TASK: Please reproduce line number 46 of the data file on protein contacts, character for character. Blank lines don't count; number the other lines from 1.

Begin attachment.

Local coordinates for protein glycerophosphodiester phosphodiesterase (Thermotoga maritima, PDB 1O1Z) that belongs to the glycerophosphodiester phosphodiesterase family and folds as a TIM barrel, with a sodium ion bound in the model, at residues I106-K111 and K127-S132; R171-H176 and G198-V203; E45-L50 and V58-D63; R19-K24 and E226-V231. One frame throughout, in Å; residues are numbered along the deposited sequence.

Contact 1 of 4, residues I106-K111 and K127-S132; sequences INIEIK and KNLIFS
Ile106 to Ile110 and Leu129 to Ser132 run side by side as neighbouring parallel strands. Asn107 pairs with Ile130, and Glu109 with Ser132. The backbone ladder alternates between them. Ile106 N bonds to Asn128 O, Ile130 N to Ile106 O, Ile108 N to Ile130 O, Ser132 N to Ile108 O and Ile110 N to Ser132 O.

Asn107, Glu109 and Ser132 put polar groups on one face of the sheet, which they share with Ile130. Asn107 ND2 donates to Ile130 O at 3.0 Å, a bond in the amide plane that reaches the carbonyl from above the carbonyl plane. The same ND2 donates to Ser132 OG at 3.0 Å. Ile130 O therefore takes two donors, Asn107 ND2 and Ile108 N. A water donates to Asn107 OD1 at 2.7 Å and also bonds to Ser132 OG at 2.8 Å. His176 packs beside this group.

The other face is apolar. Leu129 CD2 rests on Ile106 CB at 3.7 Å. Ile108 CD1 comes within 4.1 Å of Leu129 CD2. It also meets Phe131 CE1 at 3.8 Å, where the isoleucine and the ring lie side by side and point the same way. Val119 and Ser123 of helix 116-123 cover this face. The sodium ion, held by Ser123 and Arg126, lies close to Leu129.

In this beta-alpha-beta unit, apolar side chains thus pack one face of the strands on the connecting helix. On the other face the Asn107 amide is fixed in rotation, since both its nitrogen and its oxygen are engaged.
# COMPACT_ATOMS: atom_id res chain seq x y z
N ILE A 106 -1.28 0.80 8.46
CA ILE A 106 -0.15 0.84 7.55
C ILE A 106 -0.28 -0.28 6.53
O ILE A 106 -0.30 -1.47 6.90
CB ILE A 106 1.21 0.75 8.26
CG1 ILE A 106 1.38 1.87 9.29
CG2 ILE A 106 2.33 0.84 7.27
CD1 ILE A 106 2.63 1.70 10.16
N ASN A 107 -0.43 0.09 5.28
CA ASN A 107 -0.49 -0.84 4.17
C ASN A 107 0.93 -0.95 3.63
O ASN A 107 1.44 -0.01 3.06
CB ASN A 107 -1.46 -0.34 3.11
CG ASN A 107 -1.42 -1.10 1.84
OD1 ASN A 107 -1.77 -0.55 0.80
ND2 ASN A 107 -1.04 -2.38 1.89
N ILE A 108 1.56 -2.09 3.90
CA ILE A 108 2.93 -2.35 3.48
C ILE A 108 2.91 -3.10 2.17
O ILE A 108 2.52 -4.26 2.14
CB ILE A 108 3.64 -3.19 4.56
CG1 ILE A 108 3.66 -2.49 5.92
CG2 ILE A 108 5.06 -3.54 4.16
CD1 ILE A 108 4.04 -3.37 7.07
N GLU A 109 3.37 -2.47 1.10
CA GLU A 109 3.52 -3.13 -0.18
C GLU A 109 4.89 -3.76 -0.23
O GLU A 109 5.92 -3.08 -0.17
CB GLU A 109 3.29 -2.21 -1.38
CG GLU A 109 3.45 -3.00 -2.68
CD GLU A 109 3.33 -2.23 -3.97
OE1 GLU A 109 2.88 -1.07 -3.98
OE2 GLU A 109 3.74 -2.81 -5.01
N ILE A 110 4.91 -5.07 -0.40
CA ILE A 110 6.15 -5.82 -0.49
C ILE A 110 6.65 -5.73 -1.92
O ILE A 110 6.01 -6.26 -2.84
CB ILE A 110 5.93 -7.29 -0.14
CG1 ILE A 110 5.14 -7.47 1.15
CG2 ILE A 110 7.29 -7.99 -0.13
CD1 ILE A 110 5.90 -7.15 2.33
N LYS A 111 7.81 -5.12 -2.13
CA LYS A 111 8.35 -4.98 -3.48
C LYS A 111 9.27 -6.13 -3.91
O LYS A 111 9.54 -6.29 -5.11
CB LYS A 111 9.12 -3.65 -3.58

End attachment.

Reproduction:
CG1 ILE A 110 5.14 -7.47 1.15